Hawaiian residents who live downwind from the long-active Kilauea volcano may have elevated risks of adverse health conditions because of high levels of sulfur dioxide and aerosol particulates that drift downwind, according to a new study by researchers at Oregon State University and Hawaii.
During a three-week period of average volcanic activity, the researchers measured the sulfur dioxide level in the Kau district south of Kilauea at 17.8 parts per billion – above the minimal risk level of 10 parts per billion, a guideline set by the U.S. Agency for Toxic Substances and Disease Registry. In comparison, Honolulu – located on another island and not in the path of the Kilauea plume – measured just 1.0 ppb during the same time interval. Measurements taken in Los Angeles during that same period averaged a level of 7.0 ppb. Results of the study have been published in the March issue of the journal Geology.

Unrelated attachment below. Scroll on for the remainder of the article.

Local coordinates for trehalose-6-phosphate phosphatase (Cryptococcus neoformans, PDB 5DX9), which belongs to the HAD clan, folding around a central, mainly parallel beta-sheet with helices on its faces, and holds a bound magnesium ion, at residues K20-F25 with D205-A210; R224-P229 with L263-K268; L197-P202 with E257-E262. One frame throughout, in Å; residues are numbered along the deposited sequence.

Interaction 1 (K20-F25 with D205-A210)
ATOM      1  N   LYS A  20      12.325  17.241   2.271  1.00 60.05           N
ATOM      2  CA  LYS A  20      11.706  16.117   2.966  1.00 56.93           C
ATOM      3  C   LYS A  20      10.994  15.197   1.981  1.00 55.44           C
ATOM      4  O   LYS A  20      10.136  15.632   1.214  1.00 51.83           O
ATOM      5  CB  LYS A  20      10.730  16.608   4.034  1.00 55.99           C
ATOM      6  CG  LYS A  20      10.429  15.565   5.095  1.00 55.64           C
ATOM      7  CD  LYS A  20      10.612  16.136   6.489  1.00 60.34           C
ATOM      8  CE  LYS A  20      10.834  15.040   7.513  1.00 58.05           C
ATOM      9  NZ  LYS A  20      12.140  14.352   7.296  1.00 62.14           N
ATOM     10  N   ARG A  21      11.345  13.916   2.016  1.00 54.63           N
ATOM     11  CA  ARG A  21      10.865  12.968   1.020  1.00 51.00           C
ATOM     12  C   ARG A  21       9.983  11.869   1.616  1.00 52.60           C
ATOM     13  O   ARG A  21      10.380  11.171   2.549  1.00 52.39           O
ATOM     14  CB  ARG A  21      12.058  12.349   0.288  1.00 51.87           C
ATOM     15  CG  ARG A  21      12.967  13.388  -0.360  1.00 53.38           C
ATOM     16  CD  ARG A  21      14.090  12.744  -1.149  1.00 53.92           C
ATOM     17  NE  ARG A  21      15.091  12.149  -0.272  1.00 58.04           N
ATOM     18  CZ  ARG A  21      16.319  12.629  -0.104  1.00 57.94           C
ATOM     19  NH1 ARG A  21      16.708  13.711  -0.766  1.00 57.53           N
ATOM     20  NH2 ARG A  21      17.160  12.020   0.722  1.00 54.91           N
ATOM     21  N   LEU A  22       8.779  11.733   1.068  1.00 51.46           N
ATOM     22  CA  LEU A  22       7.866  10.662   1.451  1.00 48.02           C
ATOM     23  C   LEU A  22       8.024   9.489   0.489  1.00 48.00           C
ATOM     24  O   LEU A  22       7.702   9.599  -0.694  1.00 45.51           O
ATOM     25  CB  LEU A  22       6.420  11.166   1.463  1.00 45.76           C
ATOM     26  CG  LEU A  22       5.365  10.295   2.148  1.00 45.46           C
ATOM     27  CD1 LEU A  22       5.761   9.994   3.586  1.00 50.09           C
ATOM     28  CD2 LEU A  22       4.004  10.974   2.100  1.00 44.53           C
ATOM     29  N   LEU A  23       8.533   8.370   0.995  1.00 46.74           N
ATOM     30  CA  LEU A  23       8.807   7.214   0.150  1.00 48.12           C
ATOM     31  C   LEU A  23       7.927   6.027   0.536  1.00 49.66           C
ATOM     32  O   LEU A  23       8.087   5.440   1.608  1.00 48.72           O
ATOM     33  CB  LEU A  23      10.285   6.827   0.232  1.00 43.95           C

"When Kilauea began erupting in 1983, there were a number of studies that looked at emissions directly from the volcano, but they havent looked at the dispersal pattern, or the long-term associated health risk," said Bernadette M. Longo, a recent doctoral graduate in public health at OSU and lead author on the study. "What we found is some cause for concern."
Bernadette Longo | EurekAlert!
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